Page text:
My Favourite Album - Lindsay Munroe

By Gigantic Tickets

Posted on Wednesday 23rd June 2021 at 14:55

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We are back with another insightful edition of My Favourite Album which speaks to cutting edge acts about the music that inspires them. Gigantic is very excited to be joined by Lindsay Munroe.

Boldly showing her vulnerable side, Manchester born songwriter Lindsay Munroe dares to reveal all in her intimate music which includes both a deep introspective side plus her dazzling command of evocative observational lyrics.  

Channelling a blues rock feel with a confessional anthemic sound, Munroe has impressed the likes of Line Of Best Fit and earned a roster of famous fans including Sharon Van Etten, Laura Marling and Marika Hackman following the release of her acclaimed debut EP Our Heaviness.

This year has seen the release of new single “Need A Ride”. Tough yet tender, it is a perfect summarisation of Munroe’s music and is her most accomplished work yet. “Need A Ride” unveils an artist ready to breakthrough into the mainstream and become the big new name of 2021.

Lindsay Munroe has also announced headlines dates, playing Gullivers at Manchester and The Grace in London during November – tickets on sale with Gigantic HERE!





What is it? 

This is an impossible question as I’m fairly fickle with my obsessive interests, but my gut is pulling me towards my 2020 obsession: The Rise and Fall of Ziggy Stardust and the Spiders from Mars by David Bowie.



When was it released? 

1972, decade of excellent tunes.



Where did you first hear it? 

It’s such an iconic album that I think you just sort of absorb a lot of the songs over the years. I don’t think I sat down and properly listened to the whole album until a year ago, though. For many years I only knew Bowie as Jareth The Goblin King from the film The Labyrinth



What does it mean to you?

I’m in awe of how bold it is as a record. Bowie’s previous album Hunky Dory wasn’t a commercial success, so making an album that tells the story of being a Rock n’ Roll playing space messiah got so famous he was killed by his own fans was an absolutely insane artistic choice. The whole album crackles with this raw energy, swagger and humour. It’s not an album that I have some huge personal emotional connection to, it’s just so iconic that I love getting caught up in the fandom and story of it. If you love Bowie, listening to this album you become one of those fans that are screaming for Ziggy, to have him sing directly to you in the final track: “Give me your hands, because you’re wonderful”.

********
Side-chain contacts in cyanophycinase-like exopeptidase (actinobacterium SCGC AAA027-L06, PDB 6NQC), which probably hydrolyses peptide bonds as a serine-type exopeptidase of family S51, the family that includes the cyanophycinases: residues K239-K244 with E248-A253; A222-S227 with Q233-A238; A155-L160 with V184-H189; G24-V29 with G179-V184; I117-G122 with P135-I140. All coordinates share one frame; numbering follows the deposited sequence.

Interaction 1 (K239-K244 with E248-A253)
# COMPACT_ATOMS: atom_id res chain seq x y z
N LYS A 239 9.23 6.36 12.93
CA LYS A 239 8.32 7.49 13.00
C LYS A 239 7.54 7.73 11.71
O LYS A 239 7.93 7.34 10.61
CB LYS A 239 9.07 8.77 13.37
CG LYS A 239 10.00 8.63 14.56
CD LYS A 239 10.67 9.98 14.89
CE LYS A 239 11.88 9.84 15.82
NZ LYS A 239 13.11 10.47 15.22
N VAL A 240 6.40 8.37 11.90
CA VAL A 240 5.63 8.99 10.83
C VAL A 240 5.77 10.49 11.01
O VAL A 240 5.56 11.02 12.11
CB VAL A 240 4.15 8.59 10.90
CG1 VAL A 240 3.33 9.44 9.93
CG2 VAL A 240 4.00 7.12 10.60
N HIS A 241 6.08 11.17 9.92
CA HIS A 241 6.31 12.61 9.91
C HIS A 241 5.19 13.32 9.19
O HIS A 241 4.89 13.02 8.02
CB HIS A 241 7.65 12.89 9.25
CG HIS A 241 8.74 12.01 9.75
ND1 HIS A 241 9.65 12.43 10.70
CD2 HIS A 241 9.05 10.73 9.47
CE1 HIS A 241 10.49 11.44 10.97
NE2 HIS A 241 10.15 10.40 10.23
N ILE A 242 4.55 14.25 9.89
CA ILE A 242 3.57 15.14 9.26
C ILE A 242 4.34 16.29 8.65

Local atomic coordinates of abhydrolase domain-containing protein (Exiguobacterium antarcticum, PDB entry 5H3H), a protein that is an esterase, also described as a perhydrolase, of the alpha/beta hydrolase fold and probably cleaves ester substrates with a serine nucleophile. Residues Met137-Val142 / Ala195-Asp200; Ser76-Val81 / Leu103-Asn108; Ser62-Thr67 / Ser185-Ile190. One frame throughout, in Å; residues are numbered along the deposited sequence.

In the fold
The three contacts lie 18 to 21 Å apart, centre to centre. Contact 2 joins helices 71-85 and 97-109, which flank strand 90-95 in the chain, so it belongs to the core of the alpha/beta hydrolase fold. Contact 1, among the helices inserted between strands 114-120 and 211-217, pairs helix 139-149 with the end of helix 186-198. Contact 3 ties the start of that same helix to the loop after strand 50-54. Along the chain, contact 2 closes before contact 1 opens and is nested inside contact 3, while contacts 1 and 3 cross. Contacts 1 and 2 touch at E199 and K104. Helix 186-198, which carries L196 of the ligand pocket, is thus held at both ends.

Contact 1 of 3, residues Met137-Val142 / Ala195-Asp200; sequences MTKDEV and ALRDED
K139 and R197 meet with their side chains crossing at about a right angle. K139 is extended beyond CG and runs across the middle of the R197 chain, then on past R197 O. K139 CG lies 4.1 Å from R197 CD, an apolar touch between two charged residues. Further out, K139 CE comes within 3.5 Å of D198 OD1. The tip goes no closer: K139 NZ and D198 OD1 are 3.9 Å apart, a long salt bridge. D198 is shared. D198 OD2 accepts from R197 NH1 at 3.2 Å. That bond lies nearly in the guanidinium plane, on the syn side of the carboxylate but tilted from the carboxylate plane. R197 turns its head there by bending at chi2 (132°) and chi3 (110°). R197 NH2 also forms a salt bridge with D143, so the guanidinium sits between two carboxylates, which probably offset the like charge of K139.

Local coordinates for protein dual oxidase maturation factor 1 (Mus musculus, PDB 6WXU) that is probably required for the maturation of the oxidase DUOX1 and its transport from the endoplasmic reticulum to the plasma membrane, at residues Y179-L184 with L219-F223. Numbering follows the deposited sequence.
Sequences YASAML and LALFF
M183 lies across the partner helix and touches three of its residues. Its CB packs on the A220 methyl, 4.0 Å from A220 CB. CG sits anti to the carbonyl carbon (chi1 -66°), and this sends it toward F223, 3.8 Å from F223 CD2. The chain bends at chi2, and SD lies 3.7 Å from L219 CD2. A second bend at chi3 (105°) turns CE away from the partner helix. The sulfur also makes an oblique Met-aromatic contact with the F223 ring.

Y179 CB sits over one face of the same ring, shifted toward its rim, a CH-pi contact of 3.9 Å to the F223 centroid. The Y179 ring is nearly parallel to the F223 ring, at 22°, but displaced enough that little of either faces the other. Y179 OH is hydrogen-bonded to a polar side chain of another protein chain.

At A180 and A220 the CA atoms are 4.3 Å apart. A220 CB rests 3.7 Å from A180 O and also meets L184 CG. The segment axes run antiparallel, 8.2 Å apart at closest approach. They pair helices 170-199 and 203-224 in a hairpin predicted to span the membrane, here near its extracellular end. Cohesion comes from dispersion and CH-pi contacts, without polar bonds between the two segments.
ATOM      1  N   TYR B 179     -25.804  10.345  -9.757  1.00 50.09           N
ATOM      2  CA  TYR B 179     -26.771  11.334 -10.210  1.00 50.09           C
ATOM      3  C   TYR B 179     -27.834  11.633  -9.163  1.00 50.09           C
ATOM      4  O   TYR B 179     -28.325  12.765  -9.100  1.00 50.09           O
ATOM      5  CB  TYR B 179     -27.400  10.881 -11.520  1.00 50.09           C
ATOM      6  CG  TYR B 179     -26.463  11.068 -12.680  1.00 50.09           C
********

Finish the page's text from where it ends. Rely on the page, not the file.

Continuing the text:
Talk us through your favourite songs and lyrics on the album.

“Five Years” is one of my all-time favourite songs. From the apocalyptic setting to the brilliant lyric “a cop knelt and kissed the feet of a priest, and a queer threw up at the sight of that”. My favourite lyric, though, is “It was cold, and it rained so I felt like an actor” which validates every time I’ve walked down the road feeling like a narcissist for imagining the music in my headphones as the soundtrack to my own movie.

“Moonage Daydream” is, of course, another classic. Screaming “I’ll be a rock n’ rollin bitch for you” along with the track is a favourite pastime of mine. I’m currently doing an MA in Contextual Theology and my love for this album extends to having recently written an essay that focuses heavily on Bowie in the 70s. I used a lyric from this song as the title; “The Church of Man, love, is such a holy place to be”.

Special mention has to go to the titular “Ziggy Stardust”. It’s an absolutely iconic song, but beyond that I take particular joy in knowing that Bowie had a lifelong commitment to fitting the word ‘ass’ into songs; from Ziggy’s “God-given ass” to his final album Blackstar, released two days before his death, in which he reminded us “I was looking for your ass”.



Anything else you want to add? 

I recently recorded a track for which we used Five Years as a drum guide. Keep your ears peeled for if you can spot the reference.











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